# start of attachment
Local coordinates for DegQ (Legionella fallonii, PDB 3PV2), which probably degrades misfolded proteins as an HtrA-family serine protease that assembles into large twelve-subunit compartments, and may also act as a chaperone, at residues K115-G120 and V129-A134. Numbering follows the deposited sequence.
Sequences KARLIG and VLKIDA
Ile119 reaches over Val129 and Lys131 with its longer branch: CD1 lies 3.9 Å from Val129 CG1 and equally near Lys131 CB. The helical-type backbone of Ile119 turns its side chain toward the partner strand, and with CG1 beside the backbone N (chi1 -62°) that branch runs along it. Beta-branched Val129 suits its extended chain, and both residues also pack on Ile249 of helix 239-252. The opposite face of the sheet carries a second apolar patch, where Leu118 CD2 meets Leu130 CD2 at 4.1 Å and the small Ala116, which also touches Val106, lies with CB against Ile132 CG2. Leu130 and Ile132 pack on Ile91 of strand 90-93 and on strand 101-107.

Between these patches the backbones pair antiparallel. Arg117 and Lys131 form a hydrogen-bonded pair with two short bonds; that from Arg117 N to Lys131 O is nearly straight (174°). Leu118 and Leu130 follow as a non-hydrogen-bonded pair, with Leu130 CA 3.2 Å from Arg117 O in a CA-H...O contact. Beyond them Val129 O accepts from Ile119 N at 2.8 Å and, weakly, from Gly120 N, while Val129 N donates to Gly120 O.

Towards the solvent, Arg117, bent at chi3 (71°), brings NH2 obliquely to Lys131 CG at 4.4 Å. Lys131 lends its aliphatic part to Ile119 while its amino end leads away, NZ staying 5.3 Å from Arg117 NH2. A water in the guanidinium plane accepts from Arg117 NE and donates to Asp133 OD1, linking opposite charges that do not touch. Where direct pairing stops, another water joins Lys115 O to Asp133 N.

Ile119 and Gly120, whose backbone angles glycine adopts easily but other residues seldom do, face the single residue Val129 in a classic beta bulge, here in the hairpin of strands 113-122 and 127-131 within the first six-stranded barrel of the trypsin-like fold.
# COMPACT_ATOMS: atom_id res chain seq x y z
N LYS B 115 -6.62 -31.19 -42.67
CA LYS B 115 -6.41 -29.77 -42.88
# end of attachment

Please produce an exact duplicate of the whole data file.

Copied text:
Local coordinates for DegQ (Legionella fallonii, PDB 3PV2), which probably degrades misfolded proteins as an HtrA-family serine protease that assembles into large twelve-subunit compartments, and may also act as a chaperone, at residues K115-G120 and V129-A134. Numbering follows the deposited sequence.
Sequences KARLIG and VLKIDA
Ile119 reaches over Val129 and Lys131 with its longer branch: CD1 lies 3.9 Å from Val129 CG1 and equally near Lys131 CB. The helical-type backbone of Ile119 turns its side chain toward the partner strand, and with CG1 beside the backbone N (chi1 -62°) that branch runs along it. Beta-branched Val129 suits its extended chain, and both residues also pack on Ile249 of helix 239-252. The opposite face of the sheet carries a second apolar patch, where Leu118 CD2 meets Leu130 CD2 at 4.1 Å and the small Ala116, which also touches Val106, lies with CB against Ile132 CG2. Leu130 and Ile132 pack on Ile91 of strand 90-93 and on strand 101-107.

Between these patches the backbones pair antiparallel. Arg117 and Lys131 form a hydrogen-bonded pair with two short bonds; that from Arg117 N to Lys131 O is nearly straight (174°). Leu118 and Leu130 follow as a non-hydrogen-bonded pair, with Leu130 CA 3.2 Å from Arg117 O in a CA-H...O contact. Beyond them Val129 O accepts from Ile119 N at 2.8 Å and, weakly, from Gly120 N, while Val129 N donates to Gly120 O.

Towards the solvent, Arg117, bent at chi3 (71°), brings NH2 obliquely to Lys131 CG at 4.4 Å. Lys131 lends its aliphatic part to Ile119 while its amino end leads away, NZ staying 5.3 Å from Arg117 NH2. A water in the guanidinium plane accepts from Arg117 NE and donates to Asp133 OD1, linking opposite charges that do not touch. Where direct pairing stops, another water joins Lys115 O to Asp133 N.

Ile119 and Gly120, whose backbone angles glycine adopts easily but other residues seldom do, face the single residue Val129 in a classic beta bulge, here in the hairpin of strands 113-122 and 127-131 within the first six-stranded barrel of the trypsin-like fold.
# COMPACT_ATOMS: atom_id res chain seq x y z
N LYS B 115 -6.62 -31.19 -42.67
CA LYS B 115 -6.41 -29.77 -42.88